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LTU, Ford House, Design Core Detroit present 'Craft in the Digital Age'

Release Date: September 1, 2022

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3D printed objects don't look out of place among the classic 1920s decorations in the Ford House. 
LTU photo

OUTHFIELD—Detroit Month of Design kicked off Sept. 1, a month-long celebration of all things design and Detroit, organized by Design Core Detroit, a nonprofit organization that champions design-driven businesses and their role in strengthening Detroit’s economy.

And this year, for the first time, the celebration includes design installations from Lawrence Technological University faculty, staff, and students at Ford House, the historic 1928 home of Edsel and Eleanor Ford in Grosse Pointe Shores.

The exhibition, called “Craft in the Digital Age,” explores the relationship between technologically inspired and technologically produced works and the historic collection of art and crafts at the Ford House.

Image Description

Lilian Crum

“There will be about 70 pieces staged throughout different areas of the house,” said Lilian Crum, associate dean and director of graphic design in the LTU College of Architecture and Design. “The idea is that the contemporary, technologically focused objects will be in dialog with the traditional craft pieces in the Ford House.”

Included among the pieces from LTU faculty and students will be robotic drawings, furniture produced by 3D printing technologies, as well as augmented reality posters.

“We’re really excited about this installation and the Ford House is as well,” Crum said.

LTU’s College of Architecture and Design and Ford House collaborated on a sustainability-focused design challenge in the summer of 2021 that engaged high school students and college-age mentors provided by LTU. Following that successful partnership, the Ford House reached out to LTU to discuss an exhibition during Month of Design. After much discussion, both sides decided to create an exhibition that would provide thoughtful, playful juxtapositions between the crafts of the 21st Century, and the early 20th century design and décor of the Ford House.

The exhibition has work from eight students representing each of the program in the College of Architecture and Design: Bachelor of Science in architecture, Master of Architecture, Bachelor of Science in industrial design, Bachelor of Science in interior design, Bachelor of Science in transportation design, Bachelor of Fine Arts in graphic design, and Bachelor of Fine Arts in game design. There’s also work from eight LTU faculty members, and pieces from other Detroit-area designers, artists, businesses, and non-profit organizations.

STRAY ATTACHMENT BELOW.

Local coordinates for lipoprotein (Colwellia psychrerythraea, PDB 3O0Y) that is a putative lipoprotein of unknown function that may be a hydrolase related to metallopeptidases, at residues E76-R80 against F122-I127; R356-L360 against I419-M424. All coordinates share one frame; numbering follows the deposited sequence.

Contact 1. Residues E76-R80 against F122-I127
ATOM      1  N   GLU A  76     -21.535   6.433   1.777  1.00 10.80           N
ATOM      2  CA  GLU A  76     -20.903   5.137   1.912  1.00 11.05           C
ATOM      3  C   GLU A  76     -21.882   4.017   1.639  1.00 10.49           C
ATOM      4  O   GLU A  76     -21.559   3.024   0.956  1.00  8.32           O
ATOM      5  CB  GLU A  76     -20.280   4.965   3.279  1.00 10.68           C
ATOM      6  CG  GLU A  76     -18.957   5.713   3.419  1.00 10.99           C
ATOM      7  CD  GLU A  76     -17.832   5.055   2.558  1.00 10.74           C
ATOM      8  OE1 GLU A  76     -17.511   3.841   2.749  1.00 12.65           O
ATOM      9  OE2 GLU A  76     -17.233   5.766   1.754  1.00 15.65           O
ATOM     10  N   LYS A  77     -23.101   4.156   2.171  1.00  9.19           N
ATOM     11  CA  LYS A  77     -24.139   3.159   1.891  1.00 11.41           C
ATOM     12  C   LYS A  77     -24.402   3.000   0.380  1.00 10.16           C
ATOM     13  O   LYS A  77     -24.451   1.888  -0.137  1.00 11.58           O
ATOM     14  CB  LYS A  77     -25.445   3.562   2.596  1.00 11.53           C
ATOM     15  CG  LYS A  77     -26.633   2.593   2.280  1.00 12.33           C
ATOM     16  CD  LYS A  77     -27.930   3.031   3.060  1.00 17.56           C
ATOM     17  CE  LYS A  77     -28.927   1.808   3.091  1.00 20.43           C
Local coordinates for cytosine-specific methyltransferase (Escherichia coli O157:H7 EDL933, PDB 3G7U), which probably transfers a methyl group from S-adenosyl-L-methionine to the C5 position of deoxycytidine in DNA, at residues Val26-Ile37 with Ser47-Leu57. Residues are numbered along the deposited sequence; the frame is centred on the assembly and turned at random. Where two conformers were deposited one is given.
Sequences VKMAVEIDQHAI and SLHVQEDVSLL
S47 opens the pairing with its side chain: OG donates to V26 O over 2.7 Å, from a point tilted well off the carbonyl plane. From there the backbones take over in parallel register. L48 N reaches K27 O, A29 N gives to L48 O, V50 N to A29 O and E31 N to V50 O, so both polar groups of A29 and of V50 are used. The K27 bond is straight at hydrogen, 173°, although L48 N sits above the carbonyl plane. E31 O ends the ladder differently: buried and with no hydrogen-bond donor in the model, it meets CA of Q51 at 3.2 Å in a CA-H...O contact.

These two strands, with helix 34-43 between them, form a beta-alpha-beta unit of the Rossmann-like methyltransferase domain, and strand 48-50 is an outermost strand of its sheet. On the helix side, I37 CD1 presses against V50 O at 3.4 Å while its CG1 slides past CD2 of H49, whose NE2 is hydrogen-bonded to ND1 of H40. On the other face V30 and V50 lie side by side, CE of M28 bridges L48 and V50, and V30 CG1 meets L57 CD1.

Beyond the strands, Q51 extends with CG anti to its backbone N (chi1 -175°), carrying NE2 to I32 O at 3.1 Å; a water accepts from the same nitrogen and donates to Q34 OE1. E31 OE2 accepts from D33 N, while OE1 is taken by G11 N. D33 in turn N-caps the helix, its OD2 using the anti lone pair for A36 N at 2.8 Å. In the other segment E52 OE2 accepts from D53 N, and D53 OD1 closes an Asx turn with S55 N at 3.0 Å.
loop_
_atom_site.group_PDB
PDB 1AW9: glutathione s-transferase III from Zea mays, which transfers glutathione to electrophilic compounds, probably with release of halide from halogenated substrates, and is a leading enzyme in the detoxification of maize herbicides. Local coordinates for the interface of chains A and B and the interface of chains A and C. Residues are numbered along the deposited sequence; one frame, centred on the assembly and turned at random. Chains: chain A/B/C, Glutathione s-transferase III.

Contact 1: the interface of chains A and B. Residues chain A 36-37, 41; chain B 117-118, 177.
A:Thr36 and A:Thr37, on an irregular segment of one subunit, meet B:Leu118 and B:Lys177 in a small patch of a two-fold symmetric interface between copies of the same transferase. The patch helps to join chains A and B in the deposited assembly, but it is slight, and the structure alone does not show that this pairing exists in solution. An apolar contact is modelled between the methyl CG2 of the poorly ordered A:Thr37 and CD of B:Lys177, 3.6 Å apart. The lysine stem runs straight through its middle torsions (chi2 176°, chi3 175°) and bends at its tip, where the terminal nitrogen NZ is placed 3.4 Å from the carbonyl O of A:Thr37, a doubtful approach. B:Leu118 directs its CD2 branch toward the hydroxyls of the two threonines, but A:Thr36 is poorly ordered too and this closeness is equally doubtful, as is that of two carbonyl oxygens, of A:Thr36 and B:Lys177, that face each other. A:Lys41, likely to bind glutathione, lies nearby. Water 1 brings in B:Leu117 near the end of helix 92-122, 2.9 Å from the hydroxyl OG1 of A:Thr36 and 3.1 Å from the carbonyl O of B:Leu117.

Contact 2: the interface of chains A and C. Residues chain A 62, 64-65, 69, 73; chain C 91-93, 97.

Some of the works are for sale through the Ford House gift shop. For more information on items for sale, and on the installation overall, visit https://www.ltu.edu/architecture_and_design/ford-house

The exhibit will run through the entire Detroit Month of Design, which ends Sept. 30. The Ford House is open from 11 a.m. to 4 p.m. Tuesdays through Saturdays. Admission to the exhibition is included with a self-guided tour ticket. For admission and to reserve tickets, visit https://www.fordhouse.org/events/craft-in-the-digital-age-exhibition. Ford House is located at 1100 Lake Shore Drive, Grosse Pointe Shores.  

The College of Architecture and Design is dedicated to a pedagogy of “theory and practice,” the motto of Lawrence Technological University. CoAD as a college is focused on design, immersed in technology, and grounded in practice. More at https://www.ltu.edu/architecture_and_design/

 

Lawrence Technological University is one of only 13 private, technological, comprehensive doctoral universities in the United States. Located in Southfield, Mich., LTU was founded in 1932, and offers more than 100 programs through its Colleges of Architecture and Design, Arts and Sciences, Business and Information Technology, and Engineering. PayScale lists Lawrence Tech among the nation’s top 11 percent of universities for alumni salaries. Forbes and The Wall Street Journal rank LTU among the nation’s top 10 percent. U.S. News and World Report lists it in the top tier of best in the Midwest colleges. Students benefit from small class sizes and a real-world, hands-on, “theory and practice” education with an emphasis on leadership. Activities on Lawrence Tech’s 107-acre campus include more than 60 student organizations and NAIA varsity sports.

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